There’s A Safe Space For You Here
I remember the sounds of the door squeaking at my very first oncology appointment. I remember the smell of a cleaning agent that was too strong and the undeniable odor of rubbing alcohol and hand sanitizer. I remember the snap of rubber gloves being squeezed on hands. The loud crinkle of the paper I scooted back onto.
I had just turned 34 years old three weeks prior and had found this teeny tiny bump on the right side of my breast. I was convinced by every doctor that everything was fine.
Even the ultrasound came back great, they said.
“Come back in six months if anything changes,” the caller from the hospital cheerfully told me on the phone. But a small still voice told me to get that biopsy.
So, I did.
I didn’t suspect cancer; it honestly was never on my radar even though my sweet Granny had passed from cervical cancer years before.
And now here I was, four days after that biopsy where the oncologist who had been practicing for 30+ years told me he had no worries of cancer.
“I was wrong. It’s cancer,” he had said on the phone at 8:00 a.m., 10 minutes before I put my 8-year-old son on the school bus.
In that indescribable moment, I felt as if I left my body and I am slowly learning how to come back home to her.
So, yes, I remember the sounds and the smells of every moment the day I was diagnosed.
I think many of us do when we go through traumatic moments in our lives.
That’s a huge reason why I don’t call myself a cancer “survivor.”
It feels to me like I am supposed to behave like I am “done.”
I “survived,” right?
But, what about all those smells and sounds that still trigger me?
What about the mental toll it’s taken?
What about the scanxiety from the countless tests, imaging, and procedures from the numerous checkups and scares for the rest of my life? Or what about the physical aspects I will always live with because of my diagnosis? Radiation burns and the immobility from those burns, breast amputation, infertility, brain fog, early menopause, etc., etc.
So, I have been trying out the term, “cancer veteran.”
We honor veterans.
We typically understand that though they are back from what traumatized them, they are usually not “OK.”
They’re not “done.”
They will live in some way or another with triggers and will need mental health resources to cope with their “new normal.”
And so do we.
I can’t describe how important my therapist has been for me before, during, and especially while processing this thing they call, “survivorship.”
I clearly remember one day after my fifth chemo treatment. I was given AC, a.k.a. “the red devil,” and what a devil it was. It was a combination of two different chemo drugs, and I was wiped out.
Then came Taxol, another chemo agent, and its incessant bone pain.
I was bloated.
My skin was dry and blistering.
I had a double eye infection that wouldn’t go away, and my once muscled and strong body was soft and fragile.
I went from the strongest I had ever been physically, mentally, emotionally, and spiritually to a bald and broken vessel I barely recognized.
I was wrecked, y’all.
I crashed and burned.
For months I kept it together,
just part of surviving this disease with two young children.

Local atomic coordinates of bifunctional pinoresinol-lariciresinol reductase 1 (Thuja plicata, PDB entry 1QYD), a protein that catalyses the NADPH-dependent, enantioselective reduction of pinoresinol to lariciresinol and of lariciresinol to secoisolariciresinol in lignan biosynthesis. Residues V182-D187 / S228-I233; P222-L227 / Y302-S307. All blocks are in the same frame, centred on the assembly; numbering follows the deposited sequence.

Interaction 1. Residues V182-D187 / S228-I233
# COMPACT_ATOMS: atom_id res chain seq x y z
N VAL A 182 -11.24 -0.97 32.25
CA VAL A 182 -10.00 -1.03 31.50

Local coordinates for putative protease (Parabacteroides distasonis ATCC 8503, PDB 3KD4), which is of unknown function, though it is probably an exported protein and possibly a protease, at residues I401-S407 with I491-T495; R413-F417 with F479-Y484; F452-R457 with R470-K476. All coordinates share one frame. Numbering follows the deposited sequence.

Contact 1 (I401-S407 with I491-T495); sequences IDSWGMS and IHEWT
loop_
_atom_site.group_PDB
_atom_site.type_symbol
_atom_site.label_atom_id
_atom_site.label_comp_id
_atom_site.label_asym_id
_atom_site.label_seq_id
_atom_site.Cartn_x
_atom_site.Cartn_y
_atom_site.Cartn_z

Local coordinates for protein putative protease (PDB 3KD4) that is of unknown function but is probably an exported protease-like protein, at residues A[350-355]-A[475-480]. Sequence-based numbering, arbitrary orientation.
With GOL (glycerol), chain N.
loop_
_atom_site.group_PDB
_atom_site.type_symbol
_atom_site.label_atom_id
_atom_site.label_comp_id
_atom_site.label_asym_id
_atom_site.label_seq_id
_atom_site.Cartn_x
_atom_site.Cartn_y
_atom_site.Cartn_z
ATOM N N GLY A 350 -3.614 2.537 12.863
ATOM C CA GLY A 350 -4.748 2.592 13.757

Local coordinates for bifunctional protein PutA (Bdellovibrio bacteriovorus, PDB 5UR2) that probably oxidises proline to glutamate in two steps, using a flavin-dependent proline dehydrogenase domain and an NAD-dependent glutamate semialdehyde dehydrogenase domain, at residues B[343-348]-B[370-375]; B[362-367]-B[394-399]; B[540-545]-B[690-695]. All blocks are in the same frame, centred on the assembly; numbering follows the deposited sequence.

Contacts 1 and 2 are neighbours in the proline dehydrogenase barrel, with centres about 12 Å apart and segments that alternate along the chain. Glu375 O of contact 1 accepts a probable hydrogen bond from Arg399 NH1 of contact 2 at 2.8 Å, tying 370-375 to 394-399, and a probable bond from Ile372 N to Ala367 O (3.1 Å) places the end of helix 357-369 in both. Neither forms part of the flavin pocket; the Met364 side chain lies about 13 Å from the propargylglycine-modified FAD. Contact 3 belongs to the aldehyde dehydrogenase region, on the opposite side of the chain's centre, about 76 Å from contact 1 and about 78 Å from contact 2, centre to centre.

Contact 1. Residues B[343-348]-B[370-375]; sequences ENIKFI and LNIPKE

I had a great run in the first months of chemo—I kept exercising, being there for my kids and husband, teaching my strength and cardio classes at my local gym, meeting with friends, etc.
I kept my head, my soul, and my spirit in check.
I was cynical at times, then I leaned into the breast cancer online community a little more and my eyes and heart slowly opened to the reality of what was happening and GOING to happen. Yet, it didn’t quite sink in, and I couldn’t believe it was happening to ME.
Still, I pushed on, thankful for the inner grit and conscious grace that I felt carrying me through.
I want to say that I sat on my bed and just wept silently and had tranquil music on and wiped away my silent little tears, but I didn’t.
It wasn’t pretty.
In fact, it was the ugliest thing I have ever seen.
It was like an outer body experience where I am screaming at myself to stop, and yet screaming at myself to get it all out.
My kids weren’t home,
and it just took someone’s insensitive remark, and it broke the dam that had been building for months.
It broke me and I screamed and screamed.
I stood there with unbridled tears streaming down my face and I SCREAMED some more until it came out as a whimper.
I threw things and wrecked things.
I dumped over plants and clothes and anything I could get my hands on.
I wailed and wailed and gasped for air to scream some more.
When I had cleaned it all up again, I took a hot shower and found myself crumpled on the bathtub floor, weeping again.
Mental health and cancer go hand in hand. I truly think we need to have a mental health professional standing right next to our different oncologists at our first appointment. They are NEEDED and honestly just as important, in my opinion, to our survival and ongoing “veteran” status.
Today, the smells, sounds, and scans still trigger this cancer veteran, and yet I also have more tools in my arsenal.
Here are some things that have helped me that may also help you:
We have been through so much and we are still here, against all odds and that, my friend, is such a gift.
So, place your hand on your heart right now.
That’s a living, beating proof of PURPOSE.
There’s a safe space here for you.
Love you. Mean it.
This article was the cover story of the 2022 Mental Health issue of Elephants and Tea Magazine! Click here to read our magazine issues.
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